Correctio (cor-rec’-ti-o): The amending of a term or phrase just employed; or, a further specifying of meaning, especially by indicating what something is not (which may occur either before or after the term or phrase used). A kind of redefinition, often employed as a parenthesis (an interruption) or as a climax.
Him: Let’s get this straight before we get married (not after) and take it as seriously as humanly possible: your crazy mother will be unwelcome in our home. Her looney ideas are dangerous. Even if you don’t think so, her constant references to love, peace and happiness belong at Woodstock (where she spent “three days of peace and love” back in the sixties), or at a Buddhist commune sitting in a weird position on the stone floor, eating cold rice, chanting, and drinking water. There’s no place for any of this in our lives. Not in our living room or at our dinner table. She keeps trying to make us into Hippie vegetarian renegades—turning our backs on our heritage. Don’t forget, I am an officer in a Militia—Paul Revere’s Night Reapers. We stand for everything right! Intimidation of Minorities! Injustice! Eating meat! Smoking cigarettes, and more!
In addition to everything else, your mother’s wealth is also a corrupting influence. She’s got so much money she can’t count that high. Her hobby seems to be to try to persuade us out of our well considered beliefs—beliefs that are distinctly Conservative and project our absolute right to stand up for the Right and it’s well-considered rejection of tax-payer funded social programs and its regard for the marginalization of educational funding and censorship. We believe in increasing military spending and building more jails. We believe that illegal immigrants should be put to work on chain gangs. We also believe the Christian faith should become the official religion of the United States. Your mother just wants to sing “Puff the Magic Dragon” and love everybody—to condemn our basic beliefs and will probably try to turn our kids into bomb-throwing Commie dupes. We don’t want that, honey.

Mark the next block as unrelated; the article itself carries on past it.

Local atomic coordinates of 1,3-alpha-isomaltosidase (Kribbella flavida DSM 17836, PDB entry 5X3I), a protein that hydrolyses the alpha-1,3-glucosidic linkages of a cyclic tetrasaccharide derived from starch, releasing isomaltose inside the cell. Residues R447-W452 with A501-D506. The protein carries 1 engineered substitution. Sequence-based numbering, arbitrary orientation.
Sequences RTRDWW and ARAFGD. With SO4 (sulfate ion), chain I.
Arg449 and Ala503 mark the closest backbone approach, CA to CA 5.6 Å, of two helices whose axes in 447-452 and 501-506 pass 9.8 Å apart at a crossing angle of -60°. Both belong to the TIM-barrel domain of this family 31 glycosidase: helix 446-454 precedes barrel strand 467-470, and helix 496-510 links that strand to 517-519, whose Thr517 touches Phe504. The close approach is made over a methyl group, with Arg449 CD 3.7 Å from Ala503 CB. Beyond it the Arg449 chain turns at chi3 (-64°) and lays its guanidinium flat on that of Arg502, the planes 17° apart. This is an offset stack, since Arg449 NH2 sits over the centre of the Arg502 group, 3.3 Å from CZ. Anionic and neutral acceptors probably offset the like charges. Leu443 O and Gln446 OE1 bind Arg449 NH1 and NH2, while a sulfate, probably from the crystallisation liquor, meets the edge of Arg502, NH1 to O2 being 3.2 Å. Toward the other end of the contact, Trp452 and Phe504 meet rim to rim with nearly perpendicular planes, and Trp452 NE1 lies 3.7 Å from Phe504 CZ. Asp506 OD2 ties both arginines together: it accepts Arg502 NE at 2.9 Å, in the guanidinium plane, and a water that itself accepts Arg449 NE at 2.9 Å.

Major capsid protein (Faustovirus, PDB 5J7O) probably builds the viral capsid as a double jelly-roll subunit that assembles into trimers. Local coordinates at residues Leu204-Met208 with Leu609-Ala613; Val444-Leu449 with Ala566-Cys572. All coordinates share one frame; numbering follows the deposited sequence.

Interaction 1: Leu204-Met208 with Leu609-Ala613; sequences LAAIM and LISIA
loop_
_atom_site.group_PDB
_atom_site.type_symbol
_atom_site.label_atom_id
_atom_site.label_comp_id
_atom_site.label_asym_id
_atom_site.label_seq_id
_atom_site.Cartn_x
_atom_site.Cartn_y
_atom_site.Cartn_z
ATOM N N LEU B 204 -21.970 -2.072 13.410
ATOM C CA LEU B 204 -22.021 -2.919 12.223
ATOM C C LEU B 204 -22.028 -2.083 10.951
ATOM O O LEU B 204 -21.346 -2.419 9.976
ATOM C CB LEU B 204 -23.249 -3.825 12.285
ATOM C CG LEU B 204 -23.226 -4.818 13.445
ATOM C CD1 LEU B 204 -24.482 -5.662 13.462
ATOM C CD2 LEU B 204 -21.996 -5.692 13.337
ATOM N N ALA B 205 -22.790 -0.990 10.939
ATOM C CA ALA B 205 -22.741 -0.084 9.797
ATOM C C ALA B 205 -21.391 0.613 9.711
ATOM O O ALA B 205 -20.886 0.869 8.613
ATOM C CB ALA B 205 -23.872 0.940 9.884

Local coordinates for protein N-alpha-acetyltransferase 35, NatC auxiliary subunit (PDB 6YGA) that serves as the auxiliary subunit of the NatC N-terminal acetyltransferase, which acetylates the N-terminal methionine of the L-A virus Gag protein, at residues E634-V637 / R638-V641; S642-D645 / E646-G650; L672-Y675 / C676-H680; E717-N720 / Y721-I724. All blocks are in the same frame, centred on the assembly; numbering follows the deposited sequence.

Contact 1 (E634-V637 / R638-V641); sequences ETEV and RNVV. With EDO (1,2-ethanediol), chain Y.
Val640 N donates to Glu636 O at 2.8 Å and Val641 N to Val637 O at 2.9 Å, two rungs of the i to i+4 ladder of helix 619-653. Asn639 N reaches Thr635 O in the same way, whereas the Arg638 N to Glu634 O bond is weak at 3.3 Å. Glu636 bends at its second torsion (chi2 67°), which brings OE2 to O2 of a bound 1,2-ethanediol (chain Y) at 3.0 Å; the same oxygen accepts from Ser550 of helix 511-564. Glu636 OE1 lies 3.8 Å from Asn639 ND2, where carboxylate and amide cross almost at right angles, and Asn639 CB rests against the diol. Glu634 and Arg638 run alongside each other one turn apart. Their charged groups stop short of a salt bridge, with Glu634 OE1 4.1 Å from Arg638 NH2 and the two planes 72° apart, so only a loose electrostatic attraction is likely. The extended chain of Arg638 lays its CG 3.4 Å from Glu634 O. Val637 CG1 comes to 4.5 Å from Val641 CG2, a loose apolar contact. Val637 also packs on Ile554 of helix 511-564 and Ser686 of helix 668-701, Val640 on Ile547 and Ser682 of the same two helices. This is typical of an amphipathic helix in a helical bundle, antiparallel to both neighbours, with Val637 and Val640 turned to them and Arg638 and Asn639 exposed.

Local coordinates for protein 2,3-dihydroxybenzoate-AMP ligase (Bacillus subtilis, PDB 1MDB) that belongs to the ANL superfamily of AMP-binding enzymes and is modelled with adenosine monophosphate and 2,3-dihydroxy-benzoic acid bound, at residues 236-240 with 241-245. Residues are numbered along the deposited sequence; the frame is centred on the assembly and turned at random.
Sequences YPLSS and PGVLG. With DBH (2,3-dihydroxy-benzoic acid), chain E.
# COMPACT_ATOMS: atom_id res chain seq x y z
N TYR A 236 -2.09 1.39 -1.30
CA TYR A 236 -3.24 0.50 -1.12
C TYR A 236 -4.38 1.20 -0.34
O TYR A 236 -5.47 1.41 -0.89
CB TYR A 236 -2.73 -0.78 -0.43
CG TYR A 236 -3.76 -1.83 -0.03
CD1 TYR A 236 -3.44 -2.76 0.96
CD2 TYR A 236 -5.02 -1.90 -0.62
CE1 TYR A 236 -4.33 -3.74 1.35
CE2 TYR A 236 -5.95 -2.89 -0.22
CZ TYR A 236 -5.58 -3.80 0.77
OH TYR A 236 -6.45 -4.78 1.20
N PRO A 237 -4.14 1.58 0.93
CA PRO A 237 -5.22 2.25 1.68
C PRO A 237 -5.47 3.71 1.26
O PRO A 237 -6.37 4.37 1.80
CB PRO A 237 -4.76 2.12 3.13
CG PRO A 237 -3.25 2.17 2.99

And last, the way your mother dresses (no matter where she’s going) is totally inappropriate. Although she’s a billionaire, she shops at the Salvation Army Thrift Store. When she goes out, her clothing choices look like a puzzle where somebody pushed pieces together that don’t fit. Like, the other day she was wearing a tiger print blouse, a turquoise square dance skirt, yellow tights with a carpenter ant pattern, and fluorescent orange running shoes. It’s like she’s trying get people to make fun her in some sort of masochistic quest.
So honey, I hope you can see what a lost soul your mother is, and how far off the tracks she’s strayed. We need to figure out how to keep hew away and still have access to her wealth—a real challenge. What do you think?
Her: I can’t believe I ever agreed to marry you. It’s like you concealed your beliefs until you thought I was at the point of no return. Well, I’m not—what I am, is shocked and angry beyond belief.
I think what you just said about money sums it up. You must’ve forgotten that she is my mother. She raised me. She loves me. She has a beautiful soul. And what gives you the right to espouse your crackpot and cruel ideas as if I share them? I can’t believe I ever wanted to marry you, you pompous closed-minded ass. Mom used to sing me to sleep every night with “Puff the Magic Dragon.” I love that song.
So, after your stupid monologue, I’m done with you. There will be no wedding—you are banned from my life you worthless twerp. Please leave.
Definition courtesy of “Silva Rhetoricae” (rhetoric.byu.edu)
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